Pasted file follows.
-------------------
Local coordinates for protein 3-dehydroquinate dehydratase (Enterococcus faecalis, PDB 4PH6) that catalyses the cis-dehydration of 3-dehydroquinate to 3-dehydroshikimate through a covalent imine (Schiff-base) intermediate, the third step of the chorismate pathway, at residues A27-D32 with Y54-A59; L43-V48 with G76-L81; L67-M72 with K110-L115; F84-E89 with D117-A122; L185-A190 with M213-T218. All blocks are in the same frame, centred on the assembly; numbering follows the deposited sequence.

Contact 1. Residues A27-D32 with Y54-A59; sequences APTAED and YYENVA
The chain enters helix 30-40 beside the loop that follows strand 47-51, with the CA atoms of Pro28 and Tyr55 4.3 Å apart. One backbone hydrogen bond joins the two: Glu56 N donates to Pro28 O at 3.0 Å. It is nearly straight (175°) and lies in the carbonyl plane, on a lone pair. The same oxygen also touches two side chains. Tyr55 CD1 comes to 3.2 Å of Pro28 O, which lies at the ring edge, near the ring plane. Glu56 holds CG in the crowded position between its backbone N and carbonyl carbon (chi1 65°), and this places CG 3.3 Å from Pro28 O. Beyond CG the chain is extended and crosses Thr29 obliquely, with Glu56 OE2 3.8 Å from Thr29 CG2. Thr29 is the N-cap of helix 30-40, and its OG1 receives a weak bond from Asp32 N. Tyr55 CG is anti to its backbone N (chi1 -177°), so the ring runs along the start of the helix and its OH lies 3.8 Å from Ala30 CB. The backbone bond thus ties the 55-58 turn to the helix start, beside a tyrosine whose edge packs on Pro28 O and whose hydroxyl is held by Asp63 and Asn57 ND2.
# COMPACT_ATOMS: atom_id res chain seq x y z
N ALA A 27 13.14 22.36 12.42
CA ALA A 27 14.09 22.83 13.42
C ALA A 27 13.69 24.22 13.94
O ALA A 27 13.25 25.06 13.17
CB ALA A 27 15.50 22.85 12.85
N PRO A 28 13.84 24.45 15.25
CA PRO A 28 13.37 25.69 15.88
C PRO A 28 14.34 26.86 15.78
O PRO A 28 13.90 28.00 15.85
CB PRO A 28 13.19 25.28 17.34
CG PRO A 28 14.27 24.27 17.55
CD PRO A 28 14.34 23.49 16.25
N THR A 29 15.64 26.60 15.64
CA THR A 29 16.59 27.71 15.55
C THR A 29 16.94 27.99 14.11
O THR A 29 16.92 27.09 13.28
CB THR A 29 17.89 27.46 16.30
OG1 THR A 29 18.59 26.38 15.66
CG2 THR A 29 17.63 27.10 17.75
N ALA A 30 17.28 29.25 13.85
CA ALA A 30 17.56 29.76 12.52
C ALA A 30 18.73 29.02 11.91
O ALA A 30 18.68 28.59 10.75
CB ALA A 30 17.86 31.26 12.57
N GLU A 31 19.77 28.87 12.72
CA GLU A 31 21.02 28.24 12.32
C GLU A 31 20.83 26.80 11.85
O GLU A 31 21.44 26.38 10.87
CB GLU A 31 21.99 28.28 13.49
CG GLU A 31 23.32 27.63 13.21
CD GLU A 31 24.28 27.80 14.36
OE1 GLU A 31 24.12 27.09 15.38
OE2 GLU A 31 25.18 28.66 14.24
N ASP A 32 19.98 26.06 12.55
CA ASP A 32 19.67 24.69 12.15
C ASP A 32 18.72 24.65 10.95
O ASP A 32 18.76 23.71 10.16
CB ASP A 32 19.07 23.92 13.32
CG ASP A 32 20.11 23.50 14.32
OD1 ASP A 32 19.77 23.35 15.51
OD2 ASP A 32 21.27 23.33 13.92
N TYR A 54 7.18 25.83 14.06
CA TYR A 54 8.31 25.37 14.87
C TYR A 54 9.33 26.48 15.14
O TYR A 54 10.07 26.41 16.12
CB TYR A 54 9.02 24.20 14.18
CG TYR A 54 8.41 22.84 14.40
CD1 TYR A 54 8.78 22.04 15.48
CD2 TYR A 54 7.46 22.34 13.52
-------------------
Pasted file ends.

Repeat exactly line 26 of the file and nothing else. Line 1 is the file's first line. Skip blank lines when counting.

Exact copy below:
C ALA A 30 18.73 29.02 11.91